Hillary Clinton wants more time through the end of the year to think about whether she'll run for president in 2016, the former secretary of state told ABC's Diane Sawyer in an exclusive interview in advance of Tuesday's release of her new memoir, "Hard Choices."
"I will be on the way to making a decision by the end of the year, yes," she told Sawyer.
But first, Clinton said, she'll go on a book-signing tour beginning this week and she plans to campaign for Democratic candidates running in 2014.
"Certainly not before then," Clinton said, referring to the end of 2014. "I just want to kind of get through this year, travel around the country, sign books, help in the midterm elections in the fall, and then take a deep breath and kind of go through my pluses and minuses about what I will – and will not – be thinking about as I make the decision."
The full interview with Hillary Clinton and ABC's Diane Sawyer will air during a one-hour ABC News prime time special on Monday, June 9, at 9 p.m. ET. ABC's Robin Roberts will follow up with Clinton's first live interview, on Tuesday, June 10, on "Good Morning America."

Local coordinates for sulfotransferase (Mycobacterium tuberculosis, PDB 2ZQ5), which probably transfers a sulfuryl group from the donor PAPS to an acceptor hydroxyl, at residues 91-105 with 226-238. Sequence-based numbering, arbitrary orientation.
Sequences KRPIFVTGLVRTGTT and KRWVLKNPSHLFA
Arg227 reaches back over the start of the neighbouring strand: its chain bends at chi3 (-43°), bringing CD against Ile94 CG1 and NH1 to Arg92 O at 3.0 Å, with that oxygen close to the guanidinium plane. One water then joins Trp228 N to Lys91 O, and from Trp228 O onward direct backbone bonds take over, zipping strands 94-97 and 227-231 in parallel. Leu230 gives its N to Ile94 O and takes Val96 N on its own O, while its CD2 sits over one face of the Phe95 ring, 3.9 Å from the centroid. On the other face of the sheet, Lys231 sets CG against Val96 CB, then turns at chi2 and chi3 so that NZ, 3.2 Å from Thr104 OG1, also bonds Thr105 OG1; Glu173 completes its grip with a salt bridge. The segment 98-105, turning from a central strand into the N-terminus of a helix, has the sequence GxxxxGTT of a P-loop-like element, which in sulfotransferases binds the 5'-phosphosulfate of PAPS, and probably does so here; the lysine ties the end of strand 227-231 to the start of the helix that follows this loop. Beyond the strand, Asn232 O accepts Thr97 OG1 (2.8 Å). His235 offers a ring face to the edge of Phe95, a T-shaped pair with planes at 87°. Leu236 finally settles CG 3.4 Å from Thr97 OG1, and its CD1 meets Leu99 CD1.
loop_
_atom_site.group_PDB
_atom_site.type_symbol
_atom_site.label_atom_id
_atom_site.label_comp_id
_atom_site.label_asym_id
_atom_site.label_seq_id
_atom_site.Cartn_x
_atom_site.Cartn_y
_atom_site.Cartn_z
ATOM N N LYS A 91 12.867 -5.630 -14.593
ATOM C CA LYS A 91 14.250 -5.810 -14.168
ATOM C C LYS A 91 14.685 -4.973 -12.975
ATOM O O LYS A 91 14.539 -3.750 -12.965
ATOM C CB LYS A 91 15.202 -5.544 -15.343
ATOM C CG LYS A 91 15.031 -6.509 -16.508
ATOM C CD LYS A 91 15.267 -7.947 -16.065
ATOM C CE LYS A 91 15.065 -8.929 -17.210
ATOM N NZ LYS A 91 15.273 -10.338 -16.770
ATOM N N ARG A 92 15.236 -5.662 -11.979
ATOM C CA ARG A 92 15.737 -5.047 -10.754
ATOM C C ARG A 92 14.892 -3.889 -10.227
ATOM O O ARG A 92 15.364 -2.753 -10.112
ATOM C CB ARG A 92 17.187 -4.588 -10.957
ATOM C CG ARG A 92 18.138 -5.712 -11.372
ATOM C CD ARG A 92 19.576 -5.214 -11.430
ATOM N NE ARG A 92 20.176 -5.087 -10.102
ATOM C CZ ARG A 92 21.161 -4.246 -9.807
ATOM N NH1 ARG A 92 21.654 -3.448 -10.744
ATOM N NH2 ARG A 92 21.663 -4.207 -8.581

Clinton said it is "probably likely" that she will not make an announcement until next year.
"I'm not positive about that, but I think, you know, the way I make decisions, that's probably likely," Clinton said.
Until Clinton makes an announcement, she remains the Democratic Party's leading option for the White House in 2016 – a dynamic that could discourage some would-be contenders from laying the groundwork for a 2016 bid.
A new ABC News-Washington Post poll released Sunday gives Clinton a commanding lead in the race – with 69 percent of Democrats and Democratic-leaning independents supporting her for the party's nomination.
Clinton also fares well in public perceptions in the new poll: 67 percent of Americans view her as a strong leader, 60 percent say she's honest and trustworthy, and 59 percent say she has new ideas for the country's future.
But in the ABC News interview Clinton dismissed the notion that her deliberations are hurting the party or affecting other potential candidates.
"People can do whatever they choose to do on whatever timetable they decide," she said, noting that her husband, Bill Clinton, didn't begin his first presidential campaign until the fall before his election year.
"Bill Clinton started running for president officially in, like September or October of 1991. So, no, I just don't think that' a real concern. People will do what they think is best for them," Clinton said. "Whether they choose to seek the presidency or not is very personal, for everybody."